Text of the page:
Thrillers often employ non-linear narrative to create a sense of curiosity in the minds of viewers, who are constantly trying to connect dots. This keeps them thoroughly invested in the story and by the end, if all their queries are satisfactory answered, the film ought to be called a good picture. Romanian spy thriller, The Whistlers is yet another successful hit in the genre that stays true to it’s genre and perfectly implements a distinctive whistling language – El Silbo.
Corneliu Porumboiu, the writer/ director of The Whistlers, films a cop-gangster story that seems like Godard’s Breathless in it’s treatment but peculiarly narrates an interesting plot. The concept grounds a double- and triple-crossing antihero and his pursuit to learn El Silbo, a whistled language that natives of La Gomera in the Canary Islands use to communicate.
The Whistlers is narrated from the point of view of a corrupt Romanian cop, Cristi (Vlad Ivanov), who is caught in the middle of an intricate plot involving drug money, and local gangsters.
‘The Whistlers’ Summary
The film begins with Cristi who arrives at Canary Islands, in order to learn the whistling language for his gangster boss Paco (Agusti Villaronga). He is received by his trainer and a girl named Gilda (Catrinel Marlon) with Cristi shares some past. The film moves backward to define Gilda’s prominence in Cristi’s life and how she requests him to visit the island. There are flashbacks and flash-forwards, that keep viewers busy connecting the story’s dots, while Cristi pursues the drug money that Gilda and her partner Zsolt (Sabin Tambrea), have hidden somewhere.
It’s usually unclear who Cristi’s really working for, since he’s often found out and forced into declaring fealty to competing interested parties, particularly Gilda; Paco, and Magda (Rodica Lazar), Cristi’s police chief.
The Whistlers, thus, leads to money hunt which is hidden away, while all the respective characters pursue it.
El Silbo – A Whistled Language
The only distinctive element in The Whistlers is the use of the language, El Silbo. The fascinated use of it has made the film institutionalized and cultured, bringing it close to Romanian language. Until this concept is explored, the film is interesting and comfortable in it’s skin, like a very interesting scene happens when Cristi learns El Silbero, is told that the key to making the right sounds in whistling is to bend your finger like a pistol, and put it in your mouth as if you are going to shoot your right ear off. “Remember: the tongue is under the finger,” he’s told. The symbolism of the line underlines the theme of the film, as the whistling instrument is actually going to be used for mobster motives.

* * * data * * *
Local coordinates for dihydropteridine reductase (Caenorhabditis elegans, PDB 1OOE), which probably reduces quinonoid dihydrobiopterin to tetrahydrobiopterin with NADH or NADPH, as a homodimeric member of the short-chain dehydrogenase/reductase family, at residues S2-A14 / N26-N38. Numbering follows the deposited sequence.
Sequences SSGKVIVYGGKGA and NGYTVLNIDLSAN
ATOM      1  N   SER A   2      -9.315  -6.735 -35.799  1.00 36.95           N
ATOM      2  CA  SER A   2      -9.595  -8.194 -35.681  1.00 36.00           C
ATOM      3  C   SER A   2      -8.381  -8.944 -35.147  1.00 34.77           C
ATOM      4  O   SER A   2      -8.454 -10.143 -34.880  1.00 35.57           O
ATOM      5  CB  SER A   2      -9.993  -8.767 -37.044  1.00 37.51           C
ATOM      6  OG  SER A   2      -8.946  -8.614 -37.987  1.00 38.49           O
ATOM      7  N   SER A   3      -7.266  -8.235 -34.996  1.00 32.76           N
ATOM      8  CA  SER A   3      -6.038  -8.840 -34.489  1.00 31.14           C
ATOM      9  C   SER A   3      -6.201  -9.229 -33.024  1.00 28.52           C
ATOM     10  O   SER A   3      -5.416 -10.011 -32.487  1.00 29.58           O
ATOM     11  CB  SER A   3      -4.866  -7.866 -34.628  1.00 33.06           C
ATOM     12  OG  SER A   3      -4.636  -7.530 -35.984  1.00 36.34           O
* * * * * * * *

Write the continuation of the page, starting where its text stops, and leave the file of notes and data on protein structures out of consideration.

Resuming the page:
Minus the use of El Silbo – what is left in the The Whistlers is an old school film noir with a modern style of film making applied to the charmingly outdated Bogart kind of Protagonist, which have earlier been seen on screen. Thus, the character of Cristi is convincing but not so impactful.
The Whistlers, being a Romanian film, might feel isolated to some of it’s viewers who aren’t habitual to the culture. But the couple of intriguing dialogue mixed with a busy plot, keeps the movie entertaining throughout. It’s quite an easy watch without worrying much about sending out a message or influencing it’s viewers. Thus don’t expect much and enjoy the fudge.
The Whistlers premiered in competition at the 2019 Cannes Film Festival. It is available for Video on Demand.
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